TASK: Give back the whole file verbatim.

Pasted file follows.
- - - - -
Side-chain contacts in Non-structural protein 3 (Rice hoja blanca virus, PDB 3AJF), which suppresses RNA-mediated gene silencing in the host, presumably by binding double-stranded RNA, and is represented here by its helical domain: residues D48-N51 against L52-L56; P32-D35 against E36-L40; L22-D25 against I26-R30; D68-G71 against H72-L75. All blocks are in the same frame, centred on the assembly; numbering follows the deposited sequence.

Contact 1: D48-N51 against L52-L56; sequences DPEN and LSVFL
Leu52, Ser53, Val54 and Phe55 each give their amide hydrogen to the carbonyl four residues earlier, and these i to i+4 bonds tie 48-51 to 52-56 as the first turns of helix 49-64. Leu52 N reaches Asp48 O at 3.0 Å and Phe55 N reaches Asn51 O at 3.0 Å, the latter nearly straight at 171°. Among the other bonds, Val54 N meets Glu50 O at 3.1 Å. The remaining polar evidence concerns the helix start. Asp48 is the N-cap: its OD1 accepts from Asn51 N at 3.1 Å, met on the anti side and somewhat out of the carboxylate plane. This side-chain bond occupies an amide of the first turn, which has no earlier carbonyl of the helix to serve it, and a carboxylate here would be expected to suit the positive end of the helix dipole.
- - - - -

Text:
Side-chain contacts in Non-structural protein 3 (Rice hoja blanca virus, PDB 3AJF), which suppresses RNA-mediated gene silencing in the host, presumably by binding double-stranded RNA, and is represented here by its helical domain: residues D48-N51 against L52-L56; P32-D35 against E36-L40; L22-D25 against I26-R30; D68-G71 against H72-L75. All blocks are in the same frame, centred on the assembly; numbering follows the deposited sequence.

Contact 1: D48-N51 against L52-L56; sequences DPEN and LSVFL
Leu52, Ser53, Val54 and Phe55 each give their amide hydrogen to the carbonyl four residues earlier, and these i to i+4 bonds tie 48-51 to 52-56 as the first turns of helix 49-64. Leu52 N reaches Asp48 O at 3.0 Å and Phe55 N reaches Asn51 O at 3.0 Å, the latter nearly straight at 171°. Among the other bonds, Val54 N meets Glu50 O at 3.1 Å. The remaining polar evidence concerns the helix start. Asp48 is the N-cap: its OD1 accepts from Asn51 N at 3.1 Å, met on the anti side and somewhat out of the carboxylate plane. This side-chain bond occupies an amide of the first turn, which has no earlier carbonyl of the helix to serve it, and a carboxylate here would be expected to suit the positive end of the helix dipole.